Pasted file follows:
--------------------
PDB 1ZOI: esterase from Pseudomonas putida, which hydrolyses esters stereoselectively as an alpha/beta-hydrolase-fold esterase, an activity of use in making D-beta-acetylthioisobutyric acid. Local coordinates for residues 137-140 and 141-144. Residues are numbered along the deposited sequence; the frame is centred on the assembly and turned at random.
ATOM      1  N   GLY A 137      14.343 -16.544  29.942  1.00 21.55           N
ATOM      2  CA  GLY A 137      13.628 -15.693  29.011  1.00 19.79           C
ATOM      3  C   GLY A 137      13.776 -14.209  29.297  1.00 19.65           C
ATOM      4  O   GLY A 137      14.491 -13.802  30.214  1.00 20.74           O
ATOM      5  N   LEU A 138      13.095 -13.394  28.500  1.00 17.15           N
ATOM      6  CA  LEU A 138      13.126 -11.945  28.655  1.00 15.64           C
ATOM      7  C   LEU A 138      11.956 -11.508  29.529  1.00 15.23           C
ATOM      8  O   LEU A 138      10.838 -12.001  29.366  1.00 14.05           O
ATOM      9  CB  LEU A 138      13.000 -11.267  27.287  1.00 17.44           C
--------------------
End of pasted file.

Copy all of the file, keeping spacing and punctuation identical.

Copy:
PDB 1ZOI: esterase from Pseudomonas putida, which hydrolyses esters stereoselectively as an alpha/beta-hydrolase-fold esterase, an activity of use in making D-beta-acetylthioisobutyric acid. Local coordinates for residues 137-140 and 141-144. Residues are numbered along the deposited sequence; the frame is centred on the assembly and turned at random.
ATOM      1  N   GLY A 137      14.343 -16.544  29.942  1.00 21.55           N
ATOM      2  CA  GLY A 137      13.628 -15.693  29.011  1.00 19.79           C
ATOM      3  C   GLY A 137      13.776 -14.209  29.297  1.00 19.65           C
ATOM      4  O   GLY A 137      14.491 -13.802  30.214  1.00 20.74           O
ATOM      5  N   LEU A 138      13.095 -13.394  28.500  1.00 17.15           N
ATOM      6  CA  LEU A 138      13.126 -11.945  28.655  1.00 15.64           C
ATOM      7  C   LEU A 138      11.956 -11.508  29.529  1.00 15.23           C
ATOM      8  O   LEU A 138      10.838 -12.001  29.366  1.00 14.05           O
ATOM      9  CB  LEU A 138      13.000 -11.267  27.287  1.00 17.44           C